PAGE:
There is a lot of muddying of the waters going on here. Nobody is disputing Apple’s right to book its profits through Ireland. Had it done so, and paid 12.5% Irish corporation tax on those profits, the EU would have had no case. The issue is the way Apple, in concert with the Irish government, booked the profits in such a way that almost no tax was due on them.

  • Brendan Heading

    I think you might have missed my point, Mick.

    It is not clear to me how the business case for employing 6000 workers in Ireland is directly connected to the ability of the same company to book its global profits through Ireland. I like to think, and I’m sure I’m at least partially right, that Apple are in Ireland because they get good value for money from their employees here. If Ireland couldn’t provide skilled workers Apple’s facilities could not exist – but they could still channel their profits through the country.

    There are large multinational corporations in Ireland that employ almost nobody within the state. Seagate is one that springs immediately to mind.

  • Anglo-Irish

    I was under the impression that the Irish government offered tax incentive agreements to virtually all foreign companies considering investing in Ireland if they believed that there would be an advantage in terms of jobs or income or both to the country.

    None of anyone elses business as far as I’m concerned and not exactly unique to the Irish government is it?


    As I said previously, the arrangement with Apple was common knowledge back in 2013 and no massive scandal erupted.

    It seems to me that the only embarrassment to Ireland here is if other foreign corporations consider that they have been short changed and demand a better deal.

    Ireland’s response will no doubt be that Apple is one of the worlds most profitable companies and if the companies in question can provide the same amount of jobs and income to the state they can have the deal.

  • Reader

    Anglo-Irish: None of anyone elses business as far as I’m concerned and not exactly unique to the Irish government is it?
    One if the rules of the EU club that’s all. If you don’t like the rules, consider leaving the club.
    As for your UK example. The EU would dearly love to put the boot into Google and the UK right now – give them a tip-off. If the EU decides to punish the UK by making Google give us a load of cash, the UK will be free to put things right with Google a couple of years down the line. That sort of freedom of action is not available to Ireland – Ireland needs to win the appeal.

  • Anglo-Irish

    Then hopefully it will.

    In addition to Apple itself Ireland has the US Treasury on its side.


    Ireland has been a bit of a poster boy for the EU in that it prospered under its membership, as the EU intended, and even after the balls up brought about by the greed of a relatively small group of individuals it bit the bullet and is well on the way to recovery.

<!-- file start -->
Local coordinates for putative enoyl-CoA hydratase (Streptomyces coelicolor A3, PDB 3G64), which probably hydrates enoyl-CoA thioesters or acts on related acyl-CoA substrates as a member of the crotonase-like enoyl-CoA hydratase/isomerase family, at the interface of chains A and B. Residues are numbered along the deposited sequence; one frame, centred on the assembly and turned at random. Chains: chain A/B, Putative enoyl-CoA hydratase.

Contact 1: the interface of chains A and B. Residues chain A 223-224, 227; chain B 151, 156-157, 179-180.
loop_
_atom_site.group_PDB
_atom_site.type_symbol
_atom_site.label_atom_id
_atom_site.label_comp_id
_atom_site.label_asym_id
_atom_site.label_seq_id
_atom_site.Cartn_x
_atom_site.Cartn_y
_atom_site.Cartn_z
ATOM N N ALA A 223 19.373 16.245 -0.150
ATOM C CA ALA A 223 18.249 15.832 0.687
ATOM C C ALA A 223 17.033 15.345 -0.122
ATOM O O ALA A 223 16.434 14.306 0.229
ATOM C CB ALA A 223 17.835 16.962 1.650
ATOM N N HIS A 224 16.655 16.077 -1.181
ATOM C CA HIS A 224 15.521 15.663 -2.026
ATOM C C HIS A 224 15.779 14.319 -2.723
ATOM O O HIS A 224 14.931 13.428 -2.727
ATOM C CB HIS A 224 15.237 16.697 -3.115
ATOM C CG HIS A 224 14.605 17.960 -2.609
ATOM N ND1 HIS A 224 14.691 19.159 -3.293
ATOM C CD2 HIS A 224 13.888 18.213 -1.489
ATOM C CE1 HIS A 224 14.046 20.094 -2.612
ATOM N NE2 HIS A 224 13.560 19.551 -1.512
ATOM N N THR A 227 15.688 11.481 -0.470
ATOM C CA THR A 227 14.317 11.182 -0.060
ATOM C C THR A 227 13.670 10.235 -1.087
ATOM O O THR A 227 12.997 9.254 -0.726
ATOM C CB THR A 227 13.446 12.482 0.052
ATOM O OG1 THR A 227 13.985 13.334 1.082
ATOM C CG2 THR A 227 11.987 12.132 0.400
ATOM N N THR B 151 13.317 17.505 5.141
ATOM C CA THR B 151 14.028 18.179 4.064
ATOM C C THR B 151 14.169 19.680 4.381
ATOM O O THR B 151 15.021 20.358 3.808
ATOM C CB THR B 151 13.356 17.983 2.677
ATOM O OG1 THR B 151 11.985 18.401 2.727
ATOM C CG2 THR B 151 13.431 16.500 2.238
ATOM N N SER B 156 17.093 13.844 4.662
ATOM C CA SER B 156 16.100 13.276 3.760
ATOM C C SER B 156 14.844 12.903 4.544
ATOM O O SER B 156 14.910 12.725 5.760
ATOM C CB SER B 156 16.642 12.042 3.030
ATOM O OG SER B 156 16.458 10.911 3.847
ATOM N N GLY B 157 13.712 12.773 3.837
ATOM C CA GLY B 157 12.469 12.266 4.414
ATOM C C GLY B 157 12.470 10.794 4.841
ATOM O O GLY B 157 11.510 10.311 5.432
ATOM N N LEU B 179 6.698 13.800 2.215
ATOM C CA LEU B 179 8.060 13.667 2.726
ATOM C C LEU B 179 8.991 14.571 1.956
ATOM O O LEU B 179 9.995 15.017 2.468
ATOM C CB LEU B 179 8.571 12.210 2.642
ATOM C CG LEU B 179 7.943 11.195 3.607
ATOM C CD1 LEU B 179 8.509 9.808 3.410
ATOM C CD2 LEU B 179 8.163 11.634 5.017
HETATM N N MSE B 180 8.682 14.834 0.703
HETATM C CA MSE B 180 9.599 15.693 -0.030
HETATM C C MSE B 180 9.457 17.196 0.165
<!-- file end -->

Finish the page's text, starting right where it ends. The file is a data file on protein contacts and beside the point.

There is always the option for Ireland to follow the UK out of the EU.

    The EU must be aware that the relationship between the two countries is a bit of a love hate one, but relations have never been better and the connection between the two will outlast all other factors.

    It will remain close even in the event of a UI.

    The last thing the EU needs right now is another country to threaten to leave.

    No doubt that card will be hinted at if not actually played.

    It will be interesting to see how it pans out.

  • AntrimGael

    To answer the question; they won’t chase the money because the South is still largely a gombeen, brown envelope state which is in the business and habit of doing dodgy deals with the corporate world. From it’s inception the Free State has been run by a grubby, rabidly right wing, self serving cartel only interested in feathering the nests of the select few while the wider population has been controlled and kept in fear by a rotten media who serve the interests of this stinking Establishment. The Dublin government, the multi-nationals and media oligarchs scratch each others backs and do well out of this arrangement and the South won’t change this. The people there are sheep who are content with the status quo as they can’t think for themselves and they will just go BAAA and carry on slaving and suffering as they always have done.

  • mickfealty

    Apple will endure, no doubt about that. If the Commission’s judgement wins (as it might well), the money will be shredded and pushed right across Europe. If the courts accept it, so will Apple. And so will Ireland and, perhaps in that case, the most good and least damage will be done.

    If they reject it, then Apple has already been goaded into hurrying up their repatriation of monies to the US, and Ireland will have been seen by its foreign investors to have stood by its own legal code.

    It’s all further evidence of the shrinkage of politics: https://goo.gl/ApW5wC.

    The Republic owes a debt to the EU, and that’s reflected in the pro EU loyalty of the people. When this unwinds to its fullest extent, I genuinely hope that loyalty is not compromised by forcing Ireland to choose between the twin sources of its late prosperity.